04

Polypropylene cast film

Blown film processIn addition to the chill-roll process, the blown film process is also used for some applications where the dimension of the bubble plays an important role in the subsequent processing. In the production of PP blown films, the melt emerges from a circular die and is led through a water contact cooling ring, which instantly cools it. It is now possible to produce PP films on traditional blown film equipment for polyethylene, which only works with air cooling. This necessitates the use of special PP grades which are suitable for blown film technology (see PP Blown Film brochure).

Die

Water

Film

Figure 2: Blown film process

Quenching bath processIn this process the melt is shock-cooled in a quenching bath immediately after emerging from the die. This technology is only used in special cases (mainly for producing film tapes, packaging tapes and monofilaments).

Pull rolls Die Film

Water

Figure 3: Quenching bath process

05

Influence of processing on film propertiesTogether with the choice of raw materials, the processing parameters have a high influence on film properties. The following factors have the most decisive effect on film quality: Die temperatures Increasing the die temperature results in marginal improvements to the gloss and transparency. Chill-roll temperature In general, the higher the chill-roll temperature, the higher the degree of crystallinity. The lower the chill-roll temperature, the finer the spherulitic structure becomes. This results in films with higher transparency, gloss and tenacity, but with reduced stiffness (figures 4 - 7). On the other hand, frictional properties as a function of time are improved with higher chill-roll temperatures. The temperature of the second chill-roll and the winding angle influence not only the slip properties, but also the winding behaviour and planarity of the film.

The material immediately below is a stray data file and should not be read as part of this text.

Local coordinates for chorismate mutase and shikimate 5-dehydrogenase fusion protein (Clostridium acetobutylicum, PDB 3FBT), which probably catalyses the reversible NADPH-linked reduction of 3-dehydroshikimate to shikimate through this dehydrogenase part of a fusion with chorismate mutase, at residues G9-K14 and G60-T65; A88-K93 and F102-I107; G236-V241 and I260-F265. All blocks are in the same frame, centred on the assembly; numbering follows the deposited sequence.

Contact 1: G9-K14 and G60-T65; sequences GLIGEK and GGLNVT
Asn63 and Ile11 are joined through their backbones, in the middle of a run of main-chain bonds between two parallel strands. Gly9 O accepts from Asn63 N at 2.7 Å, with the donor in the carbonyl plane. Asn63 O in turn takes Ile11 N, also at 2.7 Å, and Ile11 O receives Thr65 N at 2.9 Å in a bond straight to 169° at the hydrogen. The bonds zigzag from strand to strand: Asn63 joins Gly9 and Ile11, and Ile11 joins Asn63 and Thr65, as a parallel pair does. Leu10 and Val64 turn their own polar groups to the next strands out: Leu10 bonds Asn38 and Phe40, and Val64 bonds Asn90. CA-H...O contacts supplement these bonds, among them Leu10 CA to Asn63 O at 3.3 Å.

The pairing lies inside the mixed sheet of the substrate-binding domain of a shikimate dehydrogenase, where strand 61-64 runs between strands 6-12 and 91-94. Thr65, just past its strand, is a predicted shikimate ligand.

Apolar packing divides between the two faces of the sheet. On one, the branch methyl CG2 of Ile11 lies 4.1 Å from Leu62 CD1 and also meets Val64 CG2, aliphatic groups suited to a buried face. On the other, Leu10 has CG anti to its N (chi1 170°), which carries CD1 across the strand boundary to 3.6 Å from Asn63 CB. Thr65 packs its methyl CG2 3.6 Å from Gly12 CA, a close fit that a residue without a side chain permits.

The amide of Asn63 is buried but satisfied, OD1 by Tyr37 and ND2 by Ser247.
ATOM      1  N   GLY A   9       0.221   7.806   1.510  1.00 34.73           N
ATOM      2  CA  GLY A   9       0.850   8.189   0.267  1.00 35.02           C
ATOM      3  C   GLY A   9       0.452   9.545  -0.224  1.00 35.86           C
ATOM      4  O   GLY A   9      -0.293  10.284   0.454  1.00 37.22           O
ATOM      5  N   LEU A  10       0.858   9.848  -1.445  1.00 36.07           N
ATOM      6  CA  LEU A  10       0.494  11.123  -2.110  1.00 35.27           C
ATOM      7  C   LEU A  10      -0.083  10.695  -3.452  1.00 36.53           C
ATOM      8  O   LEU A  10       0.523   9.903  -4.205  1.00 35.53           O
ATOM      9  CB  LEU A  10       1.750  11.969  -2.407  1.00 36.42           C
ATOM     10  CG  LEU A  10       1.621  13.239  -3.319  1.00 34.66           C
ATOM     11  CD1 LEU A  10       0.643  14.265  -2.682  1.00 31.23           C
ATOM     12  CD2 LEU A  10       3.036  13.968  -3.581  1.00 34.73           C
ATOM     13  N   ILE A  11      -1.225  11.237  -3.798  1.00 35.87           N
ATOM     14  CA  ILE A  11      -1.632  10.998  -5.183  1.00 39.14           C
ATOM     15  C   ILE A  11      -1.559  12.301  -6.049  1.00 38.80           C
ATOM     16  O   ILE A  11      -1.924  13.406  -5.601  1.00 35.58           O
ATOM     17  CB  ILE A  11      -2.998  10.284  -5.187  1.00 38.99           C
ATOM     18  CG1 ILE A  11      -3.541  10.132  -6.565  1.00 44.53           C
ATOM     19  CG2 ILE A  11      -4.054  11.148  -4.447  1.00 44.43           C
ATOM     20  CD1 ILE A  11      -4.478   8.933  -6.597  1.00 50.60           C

700 600 500DDI (g)

DDI ASTM D1709 Borealis standard lm, homopolymer with MFR 230C/2.16 = 8 g/10 min Film thickness: 50 m

1,400Tensile modulus (MPa)

Tensile modulus ISO 527-3 Borealis standard lm, homopolymer with MFR 230C/2.16 = 8 g/10 min Film thickness: 50 m

1,200

400 300 200 100 0 20 40 60 Chill-roll temperature (C) 80 100

1,000

800

600

0

20

40 60 Chill-roll temperature (C)

80

100

Figure 4: Mechanical properties (DDI) with varying chill-roll temperature

Figure 5: Mechanical properties (stiffness) with varying chill-roll temperature

130 120 110Gloss (%)

Gloss ISO 2813

20

Haze ASTM D 1002

100 90 80 70 60 0 20

Haze (%)

Borealis standard lm, homopolymer with MFR 230C/2.16 = 8 g/10 min Film thickness: 50 m

15

Borealis standard lm, homopolymer with MFR 230C/2.16 = 8 g/10 min Film thickness: 50 m

10

5

40 60 Chill-roll temperature (C)

80

100

0

20

40 60 Chill-roll temperature (C)

80

100

Figure 6: Optical properties (gloss) with varying chill-roll temperature

Figure 7: Optical properties (haze) with varying chill-roll temperature

06

Polypropylene cast film

Types of polypropylene1)